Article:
Evidence-Based Management: How to Use Evidence to Make Better Organizational Decisions by Eric Barends
Q&A on the Book Evidence-Based Management
Eric is based in Amsterdam Netherlands and advises management teams and boards of companies and non-profit organizations on evidence-based management and development. In our first interview Eric provides an overview about the benefits of evidence-based management in business. In session two we have a look at the origin of evidence-based management, why evidence-based managers rely on fours sources of evidence and that not all evidence is created equal. In the first interview, you told us about the importance of evidence for management. Could you tell us about more about that? In evidence-based medicine, in the s, the outcomes of randomized control trials were considered as the main, most important source of evidence - doctors wanted to know whether a particular medicine or treatment would cure a patient.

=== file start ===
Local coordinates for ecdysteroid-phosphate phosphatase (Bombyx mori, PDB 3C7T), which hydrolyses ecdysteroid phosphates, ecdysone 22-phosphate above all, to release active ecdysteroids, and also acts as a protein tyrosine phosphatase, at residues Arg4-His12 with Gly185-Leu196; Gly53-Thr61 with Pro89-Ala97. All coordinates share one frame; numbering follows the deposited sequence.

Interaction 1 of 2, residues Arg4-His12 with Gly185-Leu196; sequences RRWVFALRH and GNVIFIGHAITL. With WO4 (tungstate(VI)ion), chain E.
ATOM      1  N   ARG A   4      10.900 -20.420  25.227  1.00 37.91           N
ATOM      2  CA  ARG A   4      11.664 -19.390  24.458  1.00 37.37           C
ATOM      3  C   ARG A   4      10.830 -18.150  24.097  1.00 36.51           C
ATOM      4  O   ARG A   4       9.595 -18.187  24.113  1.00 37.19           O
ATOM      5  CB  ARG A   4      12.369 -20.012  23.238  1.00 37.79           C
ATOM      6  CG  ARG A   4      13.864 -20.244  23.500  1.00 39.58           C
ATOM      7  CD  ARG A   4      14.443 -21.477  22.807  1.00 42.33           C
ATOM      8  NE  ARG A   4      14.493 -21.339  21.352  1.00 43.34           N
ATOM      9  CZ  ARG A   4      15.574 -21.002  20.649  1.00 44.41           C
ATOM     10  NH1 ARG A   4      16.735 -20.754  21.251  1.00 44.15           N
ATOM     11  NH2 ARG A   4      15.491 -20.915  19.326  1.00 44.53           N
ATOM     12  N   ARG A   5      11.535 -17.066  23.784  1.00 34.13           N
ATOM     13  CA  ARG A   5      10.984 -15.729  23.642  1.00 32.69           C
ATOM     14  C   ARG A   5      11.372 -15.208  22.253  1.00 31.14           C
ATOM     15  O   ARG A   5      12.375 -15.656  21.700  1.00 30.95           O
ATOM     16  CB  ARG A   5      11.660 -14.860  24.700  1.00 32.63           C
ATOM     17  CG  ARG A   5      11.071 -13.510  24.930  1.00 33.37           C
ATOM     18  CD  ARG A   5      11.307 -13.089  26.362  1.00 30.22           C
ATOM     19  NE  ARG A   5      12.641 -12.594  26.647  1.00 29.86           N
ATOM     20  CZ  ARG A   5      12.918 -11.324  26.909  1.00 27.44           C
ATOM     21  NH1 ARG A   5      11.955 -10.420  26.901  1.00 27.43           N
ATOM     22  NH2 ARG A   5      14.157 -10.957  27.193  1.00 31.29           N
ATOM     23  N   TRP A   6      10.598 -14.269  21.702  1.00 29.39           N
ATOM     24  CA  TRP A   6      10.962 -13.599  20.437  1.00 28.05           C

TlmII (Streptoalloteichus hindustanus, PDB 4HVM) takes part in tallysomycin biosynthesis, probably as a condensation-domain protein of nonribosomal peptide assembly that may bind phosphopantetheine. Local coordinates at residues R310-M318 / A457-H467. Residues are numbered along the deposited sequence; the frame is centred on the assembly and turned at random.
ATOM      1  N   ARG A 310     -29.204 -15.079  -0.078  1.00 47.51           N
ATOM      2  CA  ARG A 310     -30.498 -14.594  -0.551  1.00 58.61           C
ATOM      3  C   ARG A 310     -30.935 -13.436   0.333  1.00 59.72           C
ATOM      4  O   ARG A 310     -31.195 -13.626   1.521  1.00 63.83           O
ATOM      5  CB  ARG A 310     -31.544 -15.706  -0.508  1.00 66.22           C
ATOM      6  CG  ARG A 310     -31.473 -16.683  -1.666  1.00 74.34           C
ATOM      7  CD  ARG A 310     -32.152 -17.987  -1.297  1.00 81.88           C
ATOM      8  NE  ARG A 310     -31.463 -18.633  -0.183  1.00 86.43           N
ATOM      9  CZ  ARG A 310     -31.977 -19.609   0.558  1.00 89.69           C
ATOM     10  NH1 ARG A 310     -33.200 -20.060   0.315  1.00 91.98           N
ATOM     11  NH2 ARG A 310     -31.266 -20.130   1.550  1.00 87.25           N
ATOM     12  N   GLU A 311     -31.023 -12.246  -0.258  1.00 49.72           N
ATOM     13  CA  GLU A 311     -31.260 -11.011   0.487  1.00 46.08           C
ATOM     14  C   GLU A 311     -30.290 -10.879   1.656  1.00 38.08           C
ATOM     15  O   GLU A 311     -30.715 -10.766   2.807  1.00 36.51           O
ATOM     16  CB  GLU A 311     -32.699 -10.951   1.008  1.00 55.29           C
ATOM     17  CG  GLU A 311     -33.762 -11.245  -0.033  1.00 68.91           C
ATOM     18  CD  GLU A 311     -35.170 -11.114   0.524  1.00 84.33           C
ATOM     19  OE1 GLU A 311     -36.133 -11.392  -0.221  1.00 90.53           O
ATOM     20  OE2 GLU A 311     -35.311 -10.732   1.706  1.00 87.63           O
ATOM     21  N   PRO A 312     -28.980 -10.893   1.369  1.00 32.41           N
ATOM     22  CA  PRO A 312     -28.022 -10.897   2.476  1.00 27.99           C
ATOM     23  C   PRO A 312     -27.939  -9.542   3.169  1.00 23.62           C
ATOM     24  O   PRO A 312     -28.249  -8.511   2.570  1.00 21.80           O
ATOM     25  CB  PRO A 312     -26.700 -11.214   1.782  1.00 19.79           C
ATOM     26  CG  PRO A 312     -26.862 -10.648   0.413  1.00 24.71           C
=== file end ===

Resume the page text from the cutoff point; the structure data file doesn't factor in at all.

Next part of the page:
Eric is based in Amsterdam the Netherlands and advises management teams and boards of companies and non-profit organizations on evidence-based management and development. In this first session Eric discusses the foundation of evidence-based management and its benefits in business. What is evidence-based management and why is it important? If you make decisions in your daily life, you use your brain and you use information. The idea of evidence-based management as a decision-making tool is that you make better decisions if you make sure that the input in your brain is trustworthy.
Evidence-Based Management: How to Use Evidence to Make Better Organizational Decisions [Eric Barends, Denise M. Rousseau] on giddyupwestern.com * FREE*.
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Barends has twenty years of management experience, fifteen years at the senior management level, including five years as an executive. He advises and coaches managers, senior leaders, and executive boards of large and medium sized companies and non-profit organizations on evidence-based decision-making. Eric received his B. Over the past decade the responsibilities of MPA graduates have changed significantly: now they are often invited to take a seat at the executive table and participate in solving complex organizational problems. This leaves future management professionals with a profound challenge: how can we stay away from fads and quick fixes and instead use reliable evidence to support decision-making?